Sure, they went to a World Series in 1944, but that was still during WWII, when a lot of the best players were wearing olive and khaki uniforms instead of pinstripes or gray flannels. That team only won 89 games in the regular season, and had only two players with double digit homers, one who hit .300, and one with 100 RBIs.  

Other than Vern Stephens at shortstop, the lineup was pretty forgettable, as was the pitching staff.  About half of the players were out of MLB by 1945 or '46, pushed out by the players returning from military service. Many had never been in MLB before the War, or had only come out of retirement when younger, healthier and better players were conscripted to fight the Nazis. 

In 1945, the Browns were so desperate they tried a one-armed outfielder named Pete Gray.  Later, with Bill Veeck at the helm, they hired a midget for one game, as a promotional stunt, to try to boost attendance. They once played a game with the fans giving managerial advice via placards that were handed out at the gate, and they brought 45-year old Satchel Paige out of retirement.  All of that happened in 1951.  Within about a month.  They were bad. 



 
Small in stature...but also in attendance. And winning percentage. 

Meanwhile, in that same 18-year span (1936-1953) the Yankees won 13 AL pennants and a dozen World Series. They developed eleven future Hall of Famers, not to mention many other stars.  They had a winning record every year, and finished lower than third just once, in 1945, when the likes of Tuck Stainback  and Mike Garback manned CF and catcher instead of Joe DiMaggio and Yogi Berra, who were in the service.  But otherwise, they were a perennial juggernaut, and a regular winner.  

Imagine almost two decades in which the same team won, on average, two out of every three World Series. That's baseball (Suzyn) in the "Golden Age". 

Anyway, those Yankee teams faced the lowly Browns 22 or 23 times per season - there were only eight teams in the AL at the time - and regularly trounced them, amassing a 272-124 (68.7%) record against them in that time. And even that winning percentage is well shy of how dominant the Yankees of the 21st century have been against Minnesota - which has actually had some pretty good teams - since 2002. 

B. The 1998 & 1927 Yankees vs. The Field

Or, to look at it another way, the 1998 Yankees, widely considered one of the greatest baseball teams of all time, went 114-48 in the regular season and 11-2 in the playoffs, winning the first of three straight championships. If there is another claimant to the title of Greatest MLB Team ever, it is perhaps the Yankees' 1927 Murderers Row squad, who went 111-44 in the regular season and then swept the Pirates, 4-0, in the World Series. And even those teams "only" won 71.4% and 72.8% of their games, respectively, including their postseason heroics.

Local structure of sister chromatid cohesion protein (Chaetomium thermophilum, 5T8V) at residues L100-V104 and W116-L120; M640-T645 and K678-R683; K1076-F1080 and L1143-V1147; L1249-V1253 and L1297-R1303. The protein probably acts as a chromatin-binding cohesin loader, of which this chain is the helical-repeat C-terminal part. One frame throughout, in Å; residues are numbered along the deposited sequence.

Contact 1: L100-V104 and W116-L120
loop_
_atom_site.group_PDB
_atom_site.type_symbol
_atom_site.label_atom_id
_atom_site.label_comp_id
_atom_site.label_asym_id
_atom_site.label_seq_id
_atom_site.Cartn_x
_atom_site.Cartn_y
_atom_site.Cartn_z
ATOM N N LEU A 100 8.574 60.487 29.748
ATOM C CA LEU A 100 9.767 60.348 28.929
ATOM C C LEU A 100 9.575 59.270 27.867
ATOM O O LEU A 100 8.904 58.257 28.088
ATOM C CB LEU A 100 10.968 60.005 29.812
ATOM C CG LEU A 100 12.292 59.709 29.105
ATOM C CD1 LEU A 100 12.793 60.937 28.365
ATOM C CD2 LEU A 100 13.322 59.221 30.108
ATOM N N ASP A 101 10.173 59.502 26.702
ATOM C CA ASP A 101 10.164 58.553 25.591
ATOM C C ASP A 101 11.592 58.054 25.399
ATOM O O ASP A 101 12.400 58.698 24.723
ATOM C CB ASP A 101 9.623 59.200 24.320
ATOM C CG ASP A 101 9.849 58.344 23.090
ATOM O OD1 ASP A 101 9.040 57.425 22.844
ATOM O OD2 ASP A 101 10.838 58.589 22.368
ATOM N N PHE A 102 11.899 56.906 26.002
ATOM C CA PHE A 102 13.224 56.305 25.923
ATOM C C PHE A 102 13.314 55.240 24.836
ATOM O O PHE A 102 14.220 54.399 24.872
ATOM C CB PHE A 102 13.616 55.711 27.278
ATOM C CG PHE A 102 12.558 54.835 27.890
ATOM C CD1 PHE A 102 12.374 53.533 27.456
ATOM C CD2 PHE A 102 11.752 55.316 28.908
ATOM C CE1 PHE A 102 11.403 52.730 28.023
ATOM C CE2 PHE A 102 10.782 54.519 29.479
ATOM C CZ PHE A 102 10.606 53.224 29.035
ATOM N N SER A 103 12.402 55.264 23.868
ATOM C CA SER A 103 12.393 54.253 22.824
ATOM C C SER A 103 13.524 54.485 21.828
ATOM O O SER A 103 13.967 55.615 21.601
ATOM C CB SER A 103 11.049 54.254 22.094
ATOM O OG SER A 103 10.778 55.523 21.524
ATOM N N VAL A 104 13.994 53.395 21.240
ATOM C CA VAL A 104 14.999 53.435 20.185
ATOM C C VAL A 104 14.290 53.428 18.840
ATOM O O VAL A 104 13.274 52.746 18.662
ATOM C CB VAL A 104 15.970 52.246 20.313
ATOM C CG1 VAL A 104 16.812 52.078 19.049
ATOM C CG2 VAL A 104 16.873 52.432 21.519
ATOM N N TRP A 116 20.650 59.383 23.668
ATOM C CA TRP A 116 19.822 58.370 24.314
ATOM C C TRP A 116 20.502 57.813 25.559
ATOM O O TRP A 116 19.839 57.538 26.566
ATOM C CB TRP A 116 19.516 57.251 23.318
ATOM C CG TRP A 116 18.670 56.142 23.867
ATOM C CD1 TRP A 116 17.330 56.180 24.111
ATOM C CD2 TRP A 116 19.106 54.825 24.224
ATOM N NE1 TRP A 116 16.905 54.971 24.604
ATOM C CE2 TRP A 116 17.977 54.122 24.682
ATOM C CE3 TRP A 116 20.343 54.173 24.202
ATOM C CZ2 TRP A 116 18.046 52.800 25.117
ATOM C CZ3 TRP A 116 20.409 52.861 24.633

The Twins are at the bottom of the pile, obviously.

The Yankees' winning percentage against the Twins since 2002 (75.3%) would equate to a 122-Win regular season team, which no team in history has come close to achieving. So the 2002-2019 Yankees have actually been better against the Twins than either the 1927 Yankees or the 1998 Yankees were against, well, everybody.  


Of course, this Yankees team is neither those.  The 1927 team famously used only 25 players on its roster the entire season.  Literally nobody got hurt, ever, whereas these 2020 Yankees can't seem to stay of the injured list for more than a week.  The 1998 Yankees lost more than three in a row only once all season (they had a 4-game streak in August), and only lost three in a row three times all year.  

But this 2020 team' propensity for being maddeningly unlike, well, itself from one week to the next could spell doom for them in the playoffs.  They'll likely be on the road against the Twins for that 3-game series, were they have only a 11-18 record (compared to 21-8 at home).  Moreover, the Twins are 23-6 at home this season, so this could be the year the curse of Tom Kelly (??) is finally broken.  

Or, the fact that the Yankees have been pretty terrible this week might indicate that they're ready to go on a tear, and sweep through the early rounds of the playoffs.  It's anybody's guess.  That's why they play the games.  

Suzyn.